Doubt and Descartes Existence

The proposition ‘I am, I exist’ (ego sum, ego existo – hereafter, referred to as the ’ego’), is of special importance in the argument of Descartes’ Second Meditation for many reasons. More generally, it is important because of the implications it has for Descartes’ overall philosophical project. For example, it implicitly rejects religious authority in favor of a personal standard of knowledge in an era in which Galileo faced aggressive persecution; it also forms the nascent beginning of the still ongoing nature-nurture debate, and it ultimately makes Descartes something of an Augustinian. But these topics are far too broad to cover adequately in a brief essay. Since the language of the question at hand focuses exclusively on the the Second Meditation and specifically the argument within it, a much narrower interpretation seems more appropriate. Namely, why is the ‘ego’ necessary for Descartes to achieve his goal in the Second Meditation, and how does it facilitate that goal? On this point, I will argue that there is one fundamental reason. Namely, without the ego, Descartes has no means by which to recover from the corrosive power of his own method of doubt. I will outline and analyze this reason, focusing on whether the ‘ego’ satisfies the logical and epistemic demands put upon it by the method. Finally, I will argue that because Descartes is unclear in his justification for the ego, it remains unconvincing as a basis for epistemic certainty.

Doubt, Absolute Certainty, And The Whirlpool

A central feature of Descartes’ Method of Doubt is an absolute standard for what he will allow himself to identify as knowledge. He states in Meditation One: “…we should withhold assent just as carefully from whatever is not completely certain and indubitable as from what is clearly false…”. In other words, for the purposes of his method, he makes no distinction, nor accommodates any gradation, between the weakest of doubts and the worst of errors. All of these shades of gray are to be judged identically false. As a consequence, he admits he is, “…forced to concede eventually that there is nothing… that cannot be doubted…”, and by the beginning of Second Meditation, he recognizes the extreme position this puts him in, vowing to find a way to extricate himself:

…I am so tossed about, as if I had fallen suddenly into a deep whirlpool, that I can neither put my foot on the bottom nor swim to the surface. However… I will follow [the method of doubt] until I discover something that is certain or, at least, until I discover that it is certain only that nothing is certain. Archimedes looked for only one firm and immovable point in order to move the whole earth; likewise, I could hope for great things if I found even the smallest thing that is certain and unmoved…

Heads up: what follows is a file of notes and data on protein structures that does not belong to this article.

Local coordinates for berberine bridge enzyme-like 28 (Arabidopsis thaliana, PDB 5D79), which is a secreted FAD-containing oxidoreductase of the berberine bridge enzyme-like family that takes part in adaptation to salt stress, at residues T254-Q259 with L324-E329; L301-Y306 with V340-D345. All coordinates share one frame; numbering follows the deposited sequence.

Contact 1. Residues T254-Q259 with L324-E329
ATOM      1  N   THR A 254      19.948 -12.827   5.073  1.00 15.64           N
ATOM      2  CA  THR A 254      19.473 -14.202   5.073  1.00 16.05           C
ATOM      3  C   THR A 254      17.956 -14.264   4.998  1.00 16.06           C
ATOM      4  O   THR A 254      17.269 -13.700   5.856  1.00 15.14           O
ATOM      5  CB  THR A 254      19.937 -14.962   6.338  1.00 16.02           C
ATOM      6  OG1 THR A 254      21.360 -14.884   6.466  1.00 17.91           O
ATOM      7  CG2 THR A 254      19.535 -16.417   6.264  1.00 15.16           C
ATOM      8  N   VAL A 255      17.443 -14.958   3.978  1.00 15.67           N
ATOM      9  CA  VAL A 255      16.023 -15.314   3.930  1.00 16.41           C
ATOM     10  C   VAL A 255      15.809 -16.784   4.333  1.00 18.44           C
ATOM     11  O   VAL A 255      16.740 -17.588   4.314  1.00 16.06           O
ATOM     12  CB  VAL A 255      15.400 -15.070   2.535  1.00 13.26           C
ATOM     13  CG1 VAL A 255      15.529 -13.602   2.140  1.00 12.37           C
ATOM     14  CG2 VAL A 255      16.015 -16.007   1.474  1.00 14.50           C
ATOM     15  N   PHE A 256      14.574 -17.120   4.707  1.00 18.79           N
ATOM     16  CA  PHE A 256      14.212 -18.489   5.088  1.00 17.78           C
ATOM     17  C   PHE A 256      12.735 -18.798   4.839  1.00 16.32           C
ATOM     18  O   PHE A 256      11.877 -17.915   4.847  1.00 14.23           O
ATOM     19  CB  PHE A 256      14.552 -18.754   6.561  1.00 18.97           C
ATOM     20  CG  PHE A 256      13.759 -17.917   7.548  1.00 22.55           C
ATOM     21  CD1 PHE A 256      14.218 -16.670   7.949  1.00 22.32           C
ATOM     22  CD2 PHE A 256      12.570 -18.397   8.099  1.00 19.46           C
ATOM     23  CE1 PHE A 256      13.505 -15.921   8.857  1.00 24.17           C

Finding this Archimedean point, then, is the challenge he faces in the Second Meditation. But what does this entail, exactly? To begin, we need to understand the standard of knowledge that has driven him to this point. In other words, what does Descartes mean by certainty? He defines it in The Meditations thus far only in silhouette, as a belief held “without doubt”. But to clearly understand his predicament it would help to understand what, for Descartes, constituted epistemic certainty. On this question, Descartes offers very little in the Meditations in the way of a complete explanation. However, he does provide some helpful details in an earlier work entitled, “Rules For the Direction of The Mind”. Rule three provides a direct and concise answer, in fact:

…let us here enumerate all the acts of our intellect through which we can arrive at knowledge of things without any fear of error. We admit only two: namely, intuition and deduction.

The Acts Of The Intellect

Unfortunately, Descartes does not explain why these two particular acts of the intellect are the only two options. However, he does a fair amount of work to describe how they function separately as paths to knowledge. First, on intuition, he explains that it something quite different from the common-sense conception:

…By intuition I understand neither the fleeting testimony of the senses nor the deceptive judgment of the imagination with its false constructions, but a conception of a pure and attentive mind, so easy and so distinct, that no doubt at all remains about what we understand. Or, what comes to the same thing, intuition is the indubitable conception of a pure and attentive mind arising from the light of reason alone; it is more certain even than deduction, because it is simpler, even though, as we noted above, people cannot err in deduction either. Thus everyone can intuit with his mind that he exists, that he is thinking, that a triangle is bounded by only three lines, a sphere by a single surface, and the like…

Descartes actually restates the “light of reason” notion in Meditation Three. So, we can be reasonably sure that the concept remained roughly the same for him in the gap between the writing of Rules and Meditations. He does not explain in the Rules how that “indubitable conception” is arrived at, except to assert that it arises from that “light of reason”. In The Meditations, he also adds that intuition is necessarily trustworthy, because none of the other “faculties” share the indubitable character of the faculty from which this notion arises.

“…whatever is shown to me by the natural light of reason – for example, that from the fact that I doubt it follows that I exist, and similar things – cannot in any way be doubtful, because there cannot be another faculty which I trust as much as that light and which could teach me that the conclusion is not true…”